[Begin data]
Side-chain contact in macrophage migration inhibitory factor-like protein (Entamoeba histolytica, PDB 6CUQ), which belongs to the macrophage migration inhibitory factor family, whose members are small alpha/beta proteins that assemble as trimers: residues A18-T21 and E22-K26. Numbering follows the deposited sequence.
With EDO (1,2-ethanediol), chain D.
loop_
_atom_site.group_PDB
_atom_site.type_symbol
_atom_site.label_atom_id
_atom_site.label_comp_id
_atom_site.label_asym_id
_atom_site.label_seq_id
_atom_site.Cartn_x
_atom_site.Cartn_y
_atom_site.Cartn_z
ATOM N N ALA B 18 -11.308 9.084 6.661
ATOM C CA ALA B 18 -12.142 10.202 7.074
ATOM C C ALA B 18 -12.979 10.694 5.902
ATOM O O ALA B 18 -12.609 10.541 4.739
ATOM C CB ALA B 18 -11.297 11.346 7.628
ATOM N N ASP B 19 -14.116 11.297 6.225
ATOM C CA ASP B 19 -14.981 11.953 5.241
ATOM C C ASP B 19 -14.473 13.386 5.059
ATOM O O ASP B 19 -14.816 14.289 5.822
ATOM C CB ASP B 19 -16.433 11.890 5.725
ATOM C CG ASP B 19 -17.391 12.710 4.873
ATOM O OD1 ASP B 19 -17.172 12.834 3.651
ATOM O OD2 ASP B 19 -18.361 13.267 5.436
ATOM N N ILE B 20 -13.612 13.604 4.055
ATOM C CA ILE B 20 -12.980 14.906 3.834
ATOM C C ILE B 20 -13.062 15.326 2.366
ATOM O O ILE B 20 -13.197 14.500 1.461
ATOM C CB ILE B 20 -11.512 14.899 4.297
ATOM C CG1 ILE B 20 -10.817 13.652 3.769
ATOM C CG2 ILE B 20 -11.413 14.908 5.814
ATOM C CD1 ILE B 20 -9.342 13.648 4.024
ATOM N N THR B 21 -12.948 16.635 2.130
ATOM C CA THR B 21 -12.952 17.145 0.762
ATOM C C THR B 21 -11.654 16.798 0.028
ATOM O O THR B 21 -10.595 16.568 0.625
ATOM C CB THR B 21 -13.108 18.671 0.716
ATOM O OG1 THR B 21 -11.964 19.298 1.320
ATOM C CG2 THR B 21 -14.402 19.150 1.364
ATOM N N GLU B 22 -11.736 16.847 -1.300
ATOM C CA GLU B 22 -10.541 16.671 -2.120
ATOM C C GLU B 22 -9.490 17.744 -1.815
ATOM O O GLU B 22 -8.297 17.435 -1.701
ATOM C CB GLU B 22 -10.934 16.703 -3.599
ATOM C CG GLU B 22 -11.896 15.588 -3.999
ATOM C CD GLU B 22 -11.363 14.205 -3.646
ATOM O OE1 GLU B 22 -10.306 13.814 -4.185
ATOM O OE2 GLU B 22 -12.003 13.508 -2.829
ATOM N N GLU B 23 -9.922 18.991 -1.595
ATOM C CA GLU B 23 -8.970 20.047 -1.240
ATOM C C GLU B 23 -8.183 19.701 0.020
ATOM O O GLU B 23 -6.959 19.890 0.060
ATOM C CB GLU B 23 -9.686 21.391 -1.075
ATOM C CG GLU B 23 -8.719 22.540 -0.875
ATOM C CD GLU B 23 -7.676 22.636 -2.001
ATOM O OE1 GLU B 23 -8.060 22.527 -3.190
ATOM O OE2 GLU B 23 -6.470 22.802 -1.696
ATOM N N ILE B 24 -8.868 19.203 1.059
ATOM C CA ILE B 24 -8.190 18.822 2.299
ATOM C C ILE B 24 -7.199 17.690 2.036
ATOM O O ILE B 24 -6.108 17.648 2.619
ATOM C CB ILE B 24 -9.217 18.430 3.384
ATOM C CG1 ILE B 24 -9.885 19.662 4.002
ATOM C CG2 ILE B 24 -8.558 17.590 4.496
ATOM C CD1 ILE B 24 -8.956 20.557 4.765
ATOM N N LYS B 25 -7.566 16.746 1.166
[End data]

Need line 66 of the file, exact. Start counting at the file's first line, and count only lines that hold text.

ATOM C CD1 ILE B 24 -8.956 20.557 4.765